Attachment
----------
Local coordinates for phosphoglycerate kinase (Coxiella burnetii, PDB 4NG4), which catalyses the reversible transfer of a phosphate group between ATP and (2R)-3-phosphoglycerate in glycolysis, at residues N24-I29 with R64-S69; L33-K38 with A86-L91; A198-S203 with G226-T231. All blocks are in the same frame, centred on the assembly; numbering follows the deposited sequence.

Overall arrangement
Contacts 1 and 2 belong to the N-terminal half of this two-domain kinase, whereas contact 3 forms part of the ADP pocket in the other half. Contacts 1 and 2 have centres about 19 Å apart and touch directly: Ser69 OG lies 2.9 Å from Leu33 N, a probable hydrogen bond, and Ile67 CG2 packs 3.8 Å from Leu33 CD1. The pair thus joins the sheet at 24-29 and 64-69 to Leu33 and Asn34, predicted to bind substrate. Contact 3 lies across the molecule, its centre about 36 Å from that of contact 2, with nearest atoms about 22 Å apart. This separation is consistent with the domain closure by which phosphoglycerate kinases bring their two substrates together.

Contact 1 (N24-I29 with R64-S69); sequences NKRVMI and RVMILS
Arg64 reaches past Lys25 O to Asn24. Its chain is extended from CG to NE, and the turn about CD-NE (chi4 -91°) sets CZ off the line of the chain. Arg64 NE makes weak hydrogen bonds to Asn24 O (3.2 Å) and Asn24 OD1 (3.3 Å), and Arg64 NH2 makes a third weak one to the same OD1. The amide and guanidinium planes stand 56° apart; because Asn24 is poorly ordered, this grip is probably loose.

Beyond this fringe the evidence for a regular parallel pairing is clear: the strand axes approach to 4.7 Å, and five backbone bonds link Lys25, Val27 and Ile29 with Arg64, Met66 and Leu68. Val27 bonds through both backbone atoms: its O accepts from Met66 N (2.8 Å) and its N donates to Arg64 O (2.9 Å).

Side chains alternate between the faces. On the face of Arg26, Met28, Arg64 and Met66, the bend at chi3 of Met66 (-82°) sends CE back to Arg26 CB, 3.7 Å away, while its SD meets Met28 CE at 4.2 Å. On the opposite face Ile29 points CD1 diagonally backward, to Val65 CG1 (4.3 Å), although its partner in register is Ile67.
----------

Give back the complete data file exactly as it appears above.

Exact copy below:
Local coordinates for phosphoglycerate kinase (Coxiella burnetii, PDB 4NG4), which catalyses the reversible transfer of a phosphate group between ATP and (2R)-3-phosphoglycerate in glycolysis, at residues N24-I29 with R64-S69; L33-K38 with A86-L91; A198-S203 with G226-T231. All blocks are in the same frame, centred on the assembly; numbering follows the deposited sequence.

Overall arrangement
Contacts 1 and 2 belong to the N-terminal half of this two-domain kinase, whereas contact 3 forms part of the ADP pocket in the other half. Contacts 1 and 2 have centres about 19 Å apart and touch directly: Ser69 OG lies 2.9 Å from Leu33 N, a probable hydrogen bond, and Ile67 CG2 packs 3.8 Å from Leu33 CD1. The pair thus joins the sheet at 24-29 and 64-69 to Leu33 and Asn34, predicted to bind substrate. Contact 3 lies across the molecule, its centre about 36 Å from that of contact 2, with nearest atoms about 22 Å apart. This separation is consistent with the domain closure by which phosphoglycerate kinases bring their two substrates together.

Contact 1 (N24-I29 with R64-S69); sequences NKRVMI and RVMILS
Arg64 reaches past Lys25 O to Asn24. Its chain is extended from CG to NE, and the turn about CD-NE (chi4 -91°) sets CZ off the line of the chain. Arg64 NE makes weak hydrogen bonds to Asn24 O (3.2 Å) and Asn24 OD1 (3.3 Å), and Arg64 NH2 makes a third weak one to the same OD1. The amide and guanidinium planes stand 56° apart; because Asn24 is poorly ordered, this grip is probably loose.

Beyond this fringe the evidence for a regular parallel pairing is clear: the strand axes approach to 4.7 Å, and five backbone bonds link Lys25, Val27 and Ile29 with Arg64, Met66 and Leu68. Val27 bonds through both backbone atoms: its O accepts from Met66 N (2.8 Å) and its N donates to Arg64 O (2.9 Å).

Side chains alternate between the faces. On the face of Arg26, Met28, Arg64 and Met66, the bend at chi3 of Met66 (-82°) sends CE back to Arg26 CB, 3.7 Å away, while its SD meets Met28 CE at 4.2 Å. On the opposite face Ile29 points CD1 diagonally backward, to Val65 CG1 (4.3 Å), although its partner in register is Ile67.